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The Super Rookie has Arrived


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Groovy Dood had some pressure on him. He was a member of that Minnesota Storm team that dominated the regular season but flamed out in the playoffs, letting the expansion Miami Marauders drag them to 7 games in round one before losing round two. His stats were good, not great, on that stacked Storm team. In the S74 VHL Draft, there were some very big names at the top of the prospect ranking, and Groovy Dood wasn’t always among them. bigAL was hoping that a VHL franchise would take a chance on Groovy Dood in the first round.

Welp, now we know that a team did take a chance on Groovy Dood in the first round. In fact, the D.C. Dragons took the rookie first overall, ahead of perennial competitors like Tyler Walker and Micah Adrienne.

First overall comes with some heavy expectations. The Dragons were not the worst team in the league last season; their GM @Enorama would tell you matter-of-factly that they were the “third most skilled team in the league” despite their finish outside of the playoffs. This D.C. team has been consistently underperforming for years, and a lottery win was expected to vault the Dragons into immediate contention.

Initially, Groovy Dood wasn’t up for all that stress. He had dreams of playing another season in the VHLM; hopes of getting traded to his beloved Miami Marauders and leading his rag-tag group of groupies to a Founder’s Cup. The plan with his agent all along was to spend one more season marinating in the minors with the expectation of being a beast of a rookie in S75.

Dragon’s management wasn’t about that plan. The owners and fans in D.C. have had enough of their mediocrity and are demanding a quick return to the playoffs. Another losing season could have disastrous effects on the front office and the roster. A first overall super-rookie was to be the final piece of the puzzling puzzle that puzzled the Dragons for seasons.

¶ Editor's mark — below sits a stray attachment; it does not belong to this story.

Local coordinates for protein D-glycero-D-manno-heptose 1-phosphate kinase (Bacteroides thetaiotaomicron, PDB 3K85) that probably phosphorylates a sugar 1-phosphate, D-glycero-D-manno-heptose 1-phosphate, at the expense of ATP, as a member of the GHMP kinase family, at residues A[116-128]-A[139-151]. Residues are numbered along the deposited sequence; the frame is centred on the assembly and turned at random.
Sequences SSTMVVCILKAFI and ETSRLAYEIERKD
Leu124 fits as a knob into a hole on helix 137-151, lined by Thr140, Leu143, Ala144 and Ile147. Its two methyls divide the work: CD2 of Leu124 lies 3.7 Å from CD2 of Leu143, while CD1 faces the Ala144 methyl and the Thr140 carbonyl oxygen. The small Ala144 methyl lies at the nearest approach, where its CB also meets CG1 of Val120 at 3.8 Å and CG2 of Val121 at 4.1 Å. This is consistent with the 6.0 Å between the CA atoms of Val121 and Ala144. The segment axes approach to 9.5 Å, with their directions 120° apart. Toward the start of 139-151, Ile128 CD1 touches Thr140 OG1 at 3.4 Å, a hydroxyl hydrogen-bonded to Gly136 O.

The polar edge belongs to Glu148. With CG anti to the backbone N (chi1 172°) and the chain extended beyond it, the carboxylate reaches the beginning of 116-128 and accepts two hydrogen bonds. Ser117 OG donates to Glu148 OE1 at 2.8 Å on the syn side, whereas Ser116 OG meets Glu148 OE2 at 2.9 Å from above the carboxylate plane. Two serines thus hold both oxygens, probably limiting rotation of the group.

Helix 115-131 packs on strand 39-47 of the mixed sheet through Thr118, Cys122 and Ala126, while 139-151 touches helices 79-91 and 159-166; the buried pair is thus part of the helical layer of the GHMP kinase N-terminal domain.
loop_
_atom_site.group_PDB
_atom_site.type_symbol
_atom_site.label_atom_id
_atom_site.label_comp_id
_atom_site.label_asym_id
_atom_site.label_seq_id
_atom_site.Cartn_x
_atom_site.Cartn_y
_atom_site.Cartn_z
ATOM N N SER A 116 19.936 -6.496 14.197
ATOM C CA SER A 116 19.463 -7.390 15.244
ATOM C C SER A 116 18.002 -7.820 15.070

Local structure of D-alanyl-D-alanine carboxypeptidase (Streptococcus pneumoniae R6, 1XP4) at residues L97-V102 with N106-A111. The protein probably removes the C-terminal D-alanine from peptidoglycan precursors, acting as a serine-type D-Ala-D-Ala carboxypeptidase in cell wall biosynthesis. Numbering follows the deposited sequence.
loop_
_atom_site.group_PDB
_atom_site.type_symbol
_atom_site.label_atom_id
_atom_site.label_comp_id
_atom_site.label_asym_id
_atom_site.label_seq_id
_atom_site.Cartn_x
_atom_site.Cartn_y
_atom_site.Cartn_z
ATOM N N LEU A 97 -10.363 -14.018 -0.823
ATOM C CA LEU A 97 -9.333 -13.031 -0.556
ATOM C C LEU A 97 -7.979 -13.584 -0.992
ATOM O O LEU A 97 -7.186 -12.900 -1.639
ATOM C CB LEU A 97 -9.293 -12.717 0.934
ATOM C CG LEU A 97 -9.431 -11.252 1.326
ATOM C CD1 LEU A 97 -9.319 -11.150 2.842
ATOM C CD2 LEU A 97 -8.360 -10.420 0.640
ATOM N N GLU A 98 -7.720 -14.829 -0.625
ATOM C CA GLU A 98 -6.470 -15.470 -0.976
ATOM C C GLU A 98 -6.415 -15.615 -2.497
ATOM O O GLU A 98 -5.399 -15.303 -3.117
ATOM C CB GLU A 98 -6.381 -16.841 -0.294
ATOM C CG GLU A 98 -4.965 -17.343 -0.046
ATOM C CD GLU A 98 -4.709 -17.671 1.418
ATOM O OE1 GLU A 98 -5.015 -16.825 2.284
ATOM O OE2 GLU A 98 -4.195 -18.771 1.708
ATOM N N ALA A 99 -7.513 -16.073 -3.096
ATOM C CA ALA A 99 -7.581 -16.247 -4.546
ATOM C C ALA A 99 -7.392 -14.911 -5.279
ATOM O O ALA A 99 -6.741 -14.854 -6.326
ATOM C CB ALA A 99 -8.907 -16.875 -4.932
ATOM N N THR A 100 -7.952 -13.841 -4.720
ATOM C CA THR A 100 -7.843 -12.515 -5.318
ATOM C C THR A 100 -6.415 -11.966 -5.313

Again, that’s a whole lot of pressure for a rookie to handle. Despite some serious off-season training, Groovy Dood wasn’t yet mentioned in the same breath as his S74 rookie brethren. Through the first half of the season, Dood was struggling to adjust to the VHL. His pass-first mentality that earned him praise from coaches and linemates alike in the M wasn’t translating to the VHL. Groovy worked with Skills Coach @fonziGG to develop a lethally accurate wrist shot, and rumours are floating that an off-side one-time slap-shot is the next tool being sharpened. Management gave the new and improved Groovy Dood opportunities to shine, and slotted him in the first powerplay unit.

Since developing that shot, Groovy Dood has developed the confidence needed to assert himself as a force in the VHL. Dood’s great coming-out party happened on August 4, in a matchup with the expansion Phoenix Chicagoes. In a 7-1 game the Dragons absolutely dominated, it was the young Groovy Dood that led the way. By the end of the second period, the Dood had a hat-trick and two assists. Doubters bemoan that anyone can rack up points on the powerplay against bad teams, but two of his three goals came at 5 on 5 even strength. The powerplay time was the spark that ignited the competitive flame in Groovy Dood, D.C.’s super rookie.

As of now, the D.C. Dragons are in the final playoff spot. Groovy Dood is expected to lead the team into the playoffs and beyond. If all goes well, he will be the last top-10 pick the Dragons make this decade.


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